The following year, the U.S. recognized its first National Women`s Day on March 8, 1909. Just a year later, women around the world came together in Denmark for the second International Conference of Working Women, where the idea for International Women`s Day was proposed. As a result, the first international celebration occurred the very next year in 1911. More than one million people — women and men — participated in rallies and events in the European countries where it was recognized. The annual celebration grew quickly from there. The International Women`s Day was first observed as a popular event after 1977 when the United Nations General Assembly invited member states to proclaim March 8 as the UN Day for women`s rights and world peace.

The campaign theme for 2016 is Pledge for Parity, as progress towards gender parity has slowed in many places. However, the United Nations theme for this year is “Planet 50-50 by 2030: Step It Up for Gender Equality.” In 2014, the World Economic Forum (WEF) predicted it would take until 2095 to achieve global gender parity. A year later, WEF estimated a slowdown in the already icy pace of progress meant the gender gap would not close entirely until 2133. This year, the organizers of International Women`s Day are asking supporters to `Pledge For Parity` to take a concrete step to help achieve gender parity more quickly; whether to help girls achieve their ambitions, call for gender-balanced leadership, end workplace bias or develop a more inclusive culture.

Throughout the ages women have lived in the “men’s world” saturated by male dominating ideology. Only in recent times there has been growing awareness among women of many societies about the dysfunctional implication of the underlying injustice and gender based inequity whereby women have perpetually suffered. The movement for women’s emancipation in Bangladesh was started by Rokeya Sakhawat Hussain (1880-1932). She was the pioneer of the women’s emancipation movement as she established the first Muslim girls’ school in Calcutta which started with eight students in 1911.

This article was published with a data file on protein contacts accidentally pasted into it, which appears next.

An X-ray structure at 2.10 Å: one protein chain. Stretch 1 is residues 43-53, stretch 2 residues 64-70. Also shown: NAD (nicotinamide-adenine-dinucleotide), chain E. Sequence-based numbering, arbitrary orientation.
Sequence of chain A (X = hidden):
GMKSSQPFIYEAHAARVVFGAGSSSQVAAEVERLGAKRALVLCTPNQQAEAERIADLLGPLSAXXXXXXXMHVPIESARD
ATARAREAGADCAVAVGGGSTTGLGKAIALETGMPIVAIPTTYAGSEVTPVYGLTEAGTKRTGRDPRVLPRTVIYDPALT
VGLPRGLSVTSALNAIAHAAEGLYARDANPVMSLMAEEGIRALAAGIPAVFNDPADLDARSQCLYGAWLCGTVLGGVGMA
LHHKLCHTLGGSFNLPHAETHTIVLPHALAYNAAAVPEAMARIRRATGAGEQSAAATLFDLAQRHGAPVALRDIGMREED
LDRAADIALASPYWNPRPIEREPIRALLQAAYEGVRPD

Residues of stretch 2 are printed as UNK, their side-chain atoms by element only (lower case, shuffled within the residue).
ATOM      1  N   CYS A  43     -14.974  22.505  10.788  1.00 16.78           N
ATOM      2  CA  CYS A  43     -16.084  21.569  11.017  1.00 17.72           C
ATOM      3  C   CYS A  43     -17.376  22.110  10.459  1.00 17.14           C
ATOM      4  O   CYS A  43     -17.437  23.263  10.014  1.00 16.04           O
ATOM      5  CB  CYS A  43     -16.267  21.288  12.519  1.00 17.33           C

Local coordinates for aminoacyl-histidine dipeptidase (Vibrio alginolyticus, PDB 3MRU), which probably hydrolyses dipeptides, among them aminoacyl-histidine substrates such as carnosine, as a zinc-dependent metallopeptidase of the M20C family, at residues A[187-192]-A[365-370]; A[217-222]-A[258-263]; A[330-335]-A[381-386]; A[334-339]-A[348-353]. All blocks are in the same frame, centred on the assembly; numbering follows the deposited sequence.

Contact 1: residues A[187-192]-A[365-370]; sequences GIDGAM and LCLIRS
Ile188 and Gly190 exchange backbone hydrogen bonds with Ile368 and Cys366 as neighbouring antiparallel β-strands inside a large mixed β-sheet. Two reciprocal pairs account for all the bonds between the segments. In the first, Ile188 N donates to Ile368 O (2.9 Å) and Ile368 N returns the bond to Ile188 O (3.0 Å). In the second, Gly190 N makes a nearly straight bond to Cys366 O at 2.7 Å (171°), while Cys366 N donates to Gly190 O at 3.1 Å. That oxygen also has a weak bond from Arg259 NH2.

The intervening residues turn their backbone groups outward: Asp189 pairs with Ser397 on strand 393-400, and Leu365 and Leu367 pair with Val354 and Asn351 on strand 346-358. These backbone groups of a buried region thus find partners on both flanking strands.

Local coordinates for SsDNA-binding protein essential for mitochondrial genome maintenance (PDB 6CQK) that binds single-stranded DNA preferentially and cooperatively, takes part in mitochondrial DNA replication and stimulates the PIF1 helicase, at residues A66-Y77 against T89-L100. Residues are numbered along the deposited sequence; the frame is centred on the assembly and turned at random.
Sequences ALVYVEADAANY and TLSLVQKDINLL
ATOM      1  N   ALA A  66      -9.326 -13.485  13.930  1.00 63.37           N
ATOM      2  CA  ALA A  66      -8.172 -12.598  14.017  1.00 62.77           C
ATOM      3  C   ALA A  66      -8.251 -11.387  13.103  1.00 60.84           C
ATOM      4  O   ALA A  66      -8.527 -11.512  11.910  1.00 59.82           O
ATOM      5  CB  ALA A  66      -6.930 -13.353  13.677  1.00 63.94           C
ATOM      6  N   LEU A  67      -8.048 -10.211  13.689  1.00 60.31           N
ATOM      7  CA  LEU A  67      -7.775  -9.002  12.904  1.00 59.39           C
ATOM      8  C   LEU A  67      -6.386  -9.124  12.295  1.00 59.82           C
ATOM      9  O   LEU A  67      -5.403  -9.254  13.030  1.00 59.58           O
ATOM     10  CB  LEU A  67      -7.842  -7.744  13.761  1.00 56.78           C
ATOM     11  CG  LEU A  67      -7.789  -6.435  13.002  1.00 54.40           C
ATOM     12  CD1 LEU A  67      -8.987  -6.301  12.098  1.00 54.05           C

After achieving independence in 1971, Bangladesh has been following policies and programmes for the development of women. The International Year (1975) and the UN Decade for Women (1976-85) provided a framework for goal-oriented programmes for women development in Bangladesh. The Government created Bangladesh National Women’s Association (BJMS) in 1976 and the Ministry of Women Affairs in 1978. In 1995, the Government formed a National Council for Women Development (NCWD).

Though women constitute half (48.5%) of the total population of Bangladesh, a great majority of them are still left out from the mainstream development activities. In spite of the constitutional declaration of equal rights and status for women and men, they are not still regarded as equal. According to USAID, Bangladeshi women face barriers and disadvantages in nearly every aspect of their lives, including access to health services, economic opportunity, political participation, and control of finances. However, government and non-government organizations are working to increase female participation, reduce gender inequality, and raise awareness about the positive impacts of empowering women and girls throughout society.

With the combine affords from various quarters, violence against women, child-marriage, gender discrimination etc. are decreasing from our society. On the other hand, social, economic and political emancipation of women is increasing. Women are participating in various challenging professions and tasks. Awareness in gender parity in all aspects is building up which will make the world a better place for girls and women. It is expected that this year all will `Pledge for Parity` and create more opportunities for women.